Although 28 members of the California Assembly supported a measure to allow new oil drilling off the Santa Barbara coast, their votes are nowhere to be found in the official state database.
After the measure failed, Assembly leaders expunged the vote altogether, sparing lawmakers running for reelection an official record of their controversial decision. The voting logs made available to the public on the Legislature’s website do not indicate who voted for and against the bill on July 24.
It wasn’t the first time the Assembly has done this. The little-known practice of purging votes, which experts say serves little purpose other than to allow lawmakers to hide actions from the public, is quite common in the lower house, legislative records show. In the last six years, 71 votes on bills in the Assembly have been cleansed from the record.
“The message to the public is ‘this vote was an inconvenient vote and we would rather you not look at the man behind the curtain,’ ” said Assemblyman Chuck DeVore (R-Irvine), who wrote the oil drilling bill.
Other Assembly officials defend the practice, saying that only a tiny fraction of about 5,000 votes in a typical two-year session are wiped off the record. They said there are also occasions when a vote on a bill is expunged but the same bill is voted on again later for the record and passes.
A bill cannot become a law without an official record of the vote.
“Though it’s rare, occasionally the procedural step of expunging a vote is necessary,” said Shannon Murphy, a spokeswoman for Assembly Speaker Karen Bass (D-Los Angeles). She said the procedure can be used to allow “further discussion and negotiation that may ultimately lead to consensus on a contentious issue.”
In addition to the oil drilling bill, the final vote tally is missing from Assembly records on a controversial bill last year that would have reduced the punishment for crack cocaine crimes and increased the punishment for powder cocaine offenses.
According to the bill, its intent was “to eliminate the racially disparate impact of existing law.”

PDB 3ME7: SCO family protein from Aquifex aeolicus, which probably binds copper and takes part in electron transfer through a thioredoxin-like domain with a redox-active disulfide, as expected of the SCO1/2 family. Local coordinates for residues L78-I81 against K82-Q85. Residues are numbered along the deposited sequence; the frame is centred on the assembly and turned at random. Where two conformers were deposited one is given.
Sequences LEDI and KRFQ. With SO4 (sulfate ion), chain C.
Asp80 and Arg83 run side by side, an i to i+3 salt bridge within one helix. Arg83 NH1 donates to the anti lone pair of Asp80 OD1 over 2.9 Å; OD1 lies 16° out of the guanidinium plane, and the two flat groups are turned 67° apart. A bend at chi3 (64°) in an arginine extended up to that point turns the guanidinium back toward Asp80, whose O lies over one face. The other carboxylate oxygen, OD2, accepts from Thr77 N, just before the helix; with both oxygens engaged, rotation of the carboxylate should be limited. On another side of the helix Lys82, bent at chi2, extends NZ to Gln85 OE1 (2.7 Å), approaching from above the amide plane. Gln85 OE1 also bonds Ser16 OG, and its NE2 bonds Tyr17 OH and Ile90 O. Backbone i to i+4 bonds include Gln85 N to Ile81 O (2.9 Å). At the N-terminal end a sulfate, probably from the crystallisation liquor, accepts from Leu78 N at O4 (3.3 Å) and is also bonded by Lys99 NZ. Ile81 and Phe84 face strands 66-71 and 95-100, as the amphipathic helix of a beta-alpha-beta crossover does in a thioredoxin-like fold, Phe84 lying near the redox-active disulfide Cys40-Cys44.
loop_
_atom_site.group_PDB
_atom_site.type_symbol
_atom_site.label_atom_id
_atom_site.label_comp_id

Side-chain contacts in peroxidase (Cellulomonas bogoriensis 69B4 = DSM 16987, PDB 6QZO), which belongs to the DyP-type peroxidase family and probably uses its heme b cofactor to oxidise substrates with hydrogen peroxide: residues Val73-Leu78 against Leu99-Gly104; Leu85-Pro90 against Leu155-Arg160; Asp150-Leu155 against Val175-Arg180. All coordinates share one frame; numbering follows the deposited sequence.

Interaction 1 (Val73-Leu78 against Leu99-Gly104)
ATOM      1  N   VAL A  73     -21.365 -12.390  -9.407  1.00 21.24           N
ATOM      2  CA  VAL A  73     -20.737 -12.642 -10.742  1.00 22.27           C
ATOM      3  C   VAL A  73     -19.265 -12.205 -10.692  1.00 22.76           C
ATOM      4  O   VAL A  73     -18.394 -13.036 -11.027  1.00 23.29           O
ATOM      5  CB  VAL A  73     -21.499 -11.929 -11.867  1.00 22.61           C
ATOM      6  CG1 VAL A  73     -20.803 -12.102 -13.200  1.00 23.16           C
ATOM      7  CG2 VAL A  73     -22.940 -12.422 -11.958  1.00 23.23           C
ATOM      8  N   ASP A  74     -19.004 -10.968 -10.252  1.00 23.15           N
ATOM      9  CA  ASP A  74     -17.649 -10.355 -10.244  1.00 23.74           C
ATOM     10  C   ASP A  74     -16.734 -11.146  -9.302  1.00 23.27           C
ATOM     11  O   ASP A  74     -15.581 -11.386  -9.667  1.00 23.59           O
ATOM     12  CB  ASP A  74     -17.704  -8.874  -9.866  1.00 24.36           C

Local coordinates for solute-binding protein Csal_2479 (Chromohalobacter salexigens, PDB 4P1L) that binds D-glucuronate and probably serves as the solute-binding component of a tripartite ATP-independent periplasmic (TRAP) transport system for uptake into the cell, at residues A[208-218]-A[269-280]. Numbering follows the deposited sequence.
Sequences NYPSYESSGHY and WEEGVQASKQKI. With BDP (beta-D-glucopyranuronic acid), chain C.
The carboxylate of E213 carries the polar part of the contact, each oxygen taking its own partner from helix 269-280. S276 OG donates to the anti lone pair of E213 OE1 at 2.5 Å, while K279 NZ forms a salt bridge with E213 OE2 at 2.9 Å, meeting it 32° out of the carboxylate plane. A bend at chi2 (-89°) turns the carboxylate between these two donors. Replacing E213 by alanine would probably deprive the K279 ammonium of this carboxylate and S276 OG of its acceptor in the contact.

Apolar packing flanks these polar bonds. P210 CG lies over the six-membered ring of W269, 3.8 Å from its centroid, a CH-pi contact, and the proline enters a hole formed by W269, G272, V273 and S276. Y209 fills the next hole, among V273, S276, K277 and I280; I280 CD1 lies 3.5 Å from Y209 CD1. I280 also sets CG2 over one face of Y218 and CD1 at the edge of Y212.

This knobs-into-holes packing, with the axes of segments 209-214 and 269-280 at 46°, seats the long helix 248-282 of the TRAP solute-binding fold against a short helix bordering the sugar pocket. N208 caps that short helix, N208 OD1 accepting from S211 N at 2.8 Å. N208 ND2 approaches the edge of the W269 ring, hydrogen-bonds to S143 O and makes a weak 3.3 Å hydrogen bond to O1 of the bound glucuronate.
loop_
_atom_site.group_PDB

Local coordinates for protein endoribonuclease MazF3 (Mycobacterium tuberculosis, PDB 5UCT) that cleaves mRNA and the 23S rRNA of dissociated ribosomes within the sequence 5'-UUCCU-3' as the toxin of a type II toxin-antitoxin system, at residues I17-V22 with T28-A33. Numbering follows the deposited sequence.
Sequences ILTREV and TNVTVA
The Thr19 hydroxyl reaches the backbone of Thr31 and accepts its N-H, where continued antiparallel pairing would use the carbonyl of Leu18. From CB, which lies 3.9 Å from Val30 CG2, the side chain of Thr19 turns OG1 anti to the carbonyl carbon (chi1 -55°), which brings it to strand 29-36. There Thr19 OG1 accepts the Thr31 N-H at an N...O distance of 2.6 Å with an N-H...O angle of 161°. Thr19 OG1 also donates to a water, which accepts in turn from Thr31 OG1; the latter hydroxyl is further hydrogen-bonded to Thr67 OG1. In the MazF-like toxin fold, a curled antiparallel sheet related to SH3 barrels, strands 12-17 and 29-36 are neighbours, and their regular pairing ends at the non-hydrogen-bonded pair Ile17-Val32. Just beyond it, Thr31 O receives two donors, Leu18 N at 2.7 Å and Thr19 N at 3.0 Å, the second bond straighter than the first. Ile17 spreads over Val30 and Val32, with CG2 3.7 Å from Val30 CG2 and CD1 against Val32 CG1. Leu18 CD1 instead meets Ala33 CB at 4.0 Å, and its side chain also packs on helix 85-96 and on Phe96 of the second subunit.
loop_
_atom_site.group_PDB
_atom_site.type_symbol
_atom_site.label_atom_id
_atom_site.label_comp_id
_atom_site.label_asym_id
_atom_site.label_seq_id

Assembly records also were purged of the final vote on a bill that would have created an independent commission to revise some criminal penalties, a proposal fought by law enforcement groups that warned that it would lead to weaker punishments. Votes on bills involving the healthcare industry and the state lottery are also gone from the record.
“It’s a legislative coverup,” said Tracy Westen, chief executive of the Center for Governmental Studies, a Los Angeles nonprofit group that advocates for open government. “We are entitled to know how our legislators vote.”
The latest case involved a proposal to allow additional drilling from an existing oil platform at Tranquillon Ridge off the Santa Barbara coast.
The bill was defeated in the Assembly, with 48 members, almost all the Democrats, voting against it. A printout of the vote was available to those in the chamber until a motion to expunge the vote was advanced by Democratic floor leader Alberto Torrico of Newark. He declined to comment.
Other Democrats said the action was requested by Assembly Minority Leader Sam Blakeslee (R-San Luis Obispo), who represents a coastal district where offshore oil drilling is unpopular with many voters. Blakeslee has been raising money to run for the state Senate.
Blakeslee’s office denied that he was behind it.
“The only action requested by Assembly Republicans was to have the measure taken up for a vote,” spokeswoman Jennifer Gibbons said.
The purging of the vote means that it would be tough for the public and political campaign researchers to find -- but not impossible.
“This isn’t 1955 where you can contain this kind of information and a collegial press will play along,” DeVore said.
He said video of the vote is available on the website for CalChannel, which is provided by private cable companies. The action also was detailed on websites for the political newspaper Capitol Weekly and the Sierra Club. Murphy cited the availability of those broadcasts in defending the purging process.
The state Senate does not allow vote records to be expunged from public files, said Gregory P. Schmidt, secretary of the California Senate.
“The [Senate] policy reflects a belief that a vote creates a record that should be available for public view, and that members should stand by what they vote for,” Schmidt said.